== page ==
It’s worth pointing out something the philosopher, Francesc Torralba, once said. “Spiritual intelligence is not a religious consciousness.” It’s more about viewing spirituality as a tool with which we can transcend our own reality. The starting point is always one’s own self-knowledge and keeping the rest of our knowledge present.
It is not easy, of course, to develop that existential intelligence Howard Gardner speaks of. Because it’s often necessary to not only tolerate but to enjoy solitude. It would also be advisable to use other resources within your reach. These include philosophy, Socratic dialogue with oneself, meditation and the complex art of awareness, to always maintain an appreciation of the “here and now”.
The spiritual brain and neuroscience
There are many structures within the brain which, when stimulated, can generate mystical experiences in the mind. This is a fact we have been aware of for some time now, and it has a lot to do with the altered states of consciousness. It also involves some alterations of the temporal lobe, the hippocampus, or the amygdala. Sometimes, it’s enough to electrically stimulate these areas to have visions, to experience certain sensations. These experiences and sensations are similar to those experienced by someone who has consumed LSD.
“The spiritual journey is individual, personal. It cannot be organized or regulated. It’s not true that everyone must follow a path. Listen to your own truth.”
There is an interesting book by the physiologist Francisco Mora, “Neuroculture, a culture based on the brain.” In it, he explains a concept which goes much further. According to Mora, spirituality is very closely tied to culture. It’s also linked to what type of practice philosophical and religious principles can offer us. These aspects could help us get to know each other better, make a change, and acquire knowledge. Knowledge that is more transcendent and enriching at a certain point in our lives.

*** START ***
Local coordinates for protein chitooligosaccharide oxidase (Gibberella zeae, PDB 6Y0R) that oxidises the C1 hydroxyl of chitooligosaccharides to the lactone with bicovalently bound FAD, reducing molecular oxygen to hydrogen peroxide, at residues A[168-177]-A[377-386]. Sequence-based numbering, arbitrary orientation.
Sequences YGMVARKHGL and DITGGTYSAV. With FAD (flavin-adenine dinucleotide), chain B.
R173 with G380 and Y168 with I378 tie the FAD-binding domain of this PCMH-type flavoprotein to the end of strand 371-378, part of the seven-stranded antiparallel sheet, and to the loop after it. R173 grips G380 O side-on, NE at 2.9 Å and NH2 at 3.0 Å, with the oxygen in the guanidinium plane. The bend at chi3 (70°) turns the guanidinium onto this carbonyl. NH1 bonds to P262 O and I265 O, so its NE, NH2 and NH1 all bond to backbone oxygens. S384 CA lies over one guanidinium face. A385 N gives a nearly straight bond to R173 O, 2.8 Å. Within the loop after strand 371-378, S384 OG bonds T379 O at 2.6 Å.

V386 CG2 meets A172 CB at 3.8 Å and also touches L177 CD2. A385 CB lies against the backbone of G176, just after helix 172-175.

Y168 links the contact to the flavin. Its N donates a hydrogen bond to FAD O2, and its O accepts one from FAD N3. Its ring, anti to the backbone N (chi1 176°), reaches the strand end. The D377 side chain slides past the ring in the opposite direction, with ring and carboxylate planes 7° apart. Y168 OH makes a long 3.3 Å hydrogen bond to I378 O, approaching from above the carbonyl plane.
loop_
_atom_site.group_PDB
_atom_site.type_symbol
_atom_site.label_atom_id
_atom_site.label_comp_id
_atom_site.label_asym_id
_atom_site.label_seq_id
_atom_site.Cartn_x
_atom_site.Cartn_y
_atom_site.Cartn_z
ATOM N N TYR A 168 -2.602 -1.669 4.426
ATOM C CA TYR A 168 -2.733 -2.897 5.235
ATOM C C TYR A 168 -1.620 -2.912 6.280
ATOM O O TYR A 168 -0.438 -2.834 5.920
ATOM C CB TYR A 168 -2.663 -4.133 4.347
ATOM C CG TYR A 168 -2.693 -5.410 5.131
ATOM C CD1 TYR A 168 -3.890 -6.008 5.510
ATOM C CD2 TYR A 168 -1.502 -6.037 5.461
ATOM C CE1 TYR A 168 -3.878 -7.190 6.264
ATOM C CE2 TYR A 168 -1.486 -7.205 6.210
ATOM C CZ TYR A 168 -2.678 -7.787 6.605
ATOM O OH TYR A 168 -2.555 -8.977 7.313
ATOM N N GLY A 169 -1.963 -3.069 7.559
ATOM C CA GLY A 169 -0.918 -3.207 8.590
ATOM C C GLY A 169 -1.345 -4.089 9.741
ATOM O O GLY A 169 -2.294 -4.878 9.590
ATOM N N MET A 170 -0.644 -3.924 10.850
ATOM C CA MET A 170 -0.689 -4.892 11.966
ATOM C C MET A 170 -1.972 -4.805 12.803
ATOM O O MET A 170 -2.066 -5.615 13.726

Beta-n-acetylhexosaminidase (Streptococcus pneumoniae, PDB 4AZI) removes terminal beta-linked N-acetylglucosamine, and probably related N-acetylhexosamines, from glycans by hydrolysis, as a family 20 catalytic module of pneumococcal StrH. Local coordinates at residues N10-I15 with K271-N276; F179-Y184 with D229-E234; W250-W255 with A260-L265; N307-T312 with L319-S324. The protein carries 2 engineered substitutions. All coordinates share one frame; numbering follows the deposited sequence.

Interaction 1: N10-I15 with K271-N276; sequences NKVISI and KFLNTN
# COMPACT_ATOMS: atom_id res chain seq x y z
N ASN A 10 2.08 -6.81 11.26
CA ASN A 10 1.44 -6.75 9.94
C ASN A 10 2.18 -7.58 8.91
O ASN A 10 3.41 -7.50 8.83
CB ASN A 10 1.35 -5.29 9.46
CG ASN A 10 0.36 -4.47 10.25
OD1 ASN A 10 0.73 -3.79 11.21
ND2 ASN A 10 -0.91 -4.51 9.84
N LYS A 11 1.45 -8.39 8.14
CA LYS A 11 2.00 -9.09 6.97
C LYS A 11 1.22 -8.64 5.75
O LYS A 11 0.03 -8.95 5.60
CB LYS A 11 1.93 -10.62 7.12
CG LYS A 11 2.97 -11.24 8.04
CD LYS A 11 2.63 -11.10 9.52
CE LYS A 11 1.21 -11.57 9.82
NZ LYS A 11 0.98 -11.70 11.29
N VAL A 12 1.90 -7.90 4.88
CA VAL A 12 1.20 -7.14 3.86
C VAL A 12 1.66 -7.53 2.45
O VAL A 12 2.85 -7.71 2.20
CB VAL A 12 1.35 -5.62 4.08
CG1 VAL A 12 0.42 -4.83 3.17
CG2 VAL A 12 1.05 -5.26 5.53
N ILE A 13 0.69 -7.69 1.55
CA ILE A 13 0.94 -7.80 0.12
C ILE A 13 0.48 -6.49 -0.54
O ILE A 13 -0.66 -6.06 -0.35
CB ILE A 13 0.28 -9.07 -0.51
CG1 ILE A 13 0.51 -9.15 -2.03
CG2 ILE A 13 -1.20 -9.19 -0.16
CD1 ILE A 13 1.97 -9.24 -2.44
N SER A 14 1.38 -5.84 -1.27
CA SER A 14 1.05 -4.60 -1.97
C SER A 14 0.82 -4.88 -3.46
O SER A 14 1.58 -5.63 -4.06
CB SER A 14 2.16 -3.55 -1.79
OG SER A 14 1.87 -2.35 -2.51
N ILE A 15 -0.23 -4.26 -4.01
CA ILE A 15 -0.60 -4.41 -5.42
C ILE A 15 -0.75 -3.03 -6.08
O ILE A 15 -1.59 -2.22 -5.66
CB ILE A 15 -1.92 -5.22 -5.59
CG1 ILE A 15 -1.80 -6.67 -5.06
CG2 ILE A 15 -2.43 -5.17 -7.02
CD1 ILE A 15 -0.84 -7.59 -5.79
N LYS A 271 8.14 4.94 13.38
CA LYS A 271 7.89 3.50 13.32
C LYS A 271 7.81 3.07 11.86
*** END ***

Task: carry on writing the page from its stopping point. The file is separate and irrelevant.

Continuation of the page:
Spirituality and its practice has a lot to do with our natural curiosity, our motivation, the need to channel emotions like fear, anxiety, loneliness, stress, and existential void. Human beings don’t only seek inner well-being, mental peace, and emotional healing. Humans also seek meaning in a world that usually has more questions than answers.
Neuroscience vs religion
Neuroscience doesn’t accept supernatural entities. It seeks to understand our motivations to practice activities which produce ease and well-being. These include yoga or meditation. Activities which release dopamine into the body, increase the connectivity of the prefrontal cortex or boost our cerebral plasticity.
“Spiritual technologies”, as some experts call them, are booming. A very interesting path is opening between the scientific and the spiritual to understand its benefits and comprehend the inner processes. These go beyond any other doctrine or religion.
The intention of this idea of spirituality or the existential world is to reach a deeper sense of identity. The objective is to initiate the journey of self-discovery in search of happiness, of personal plenitude.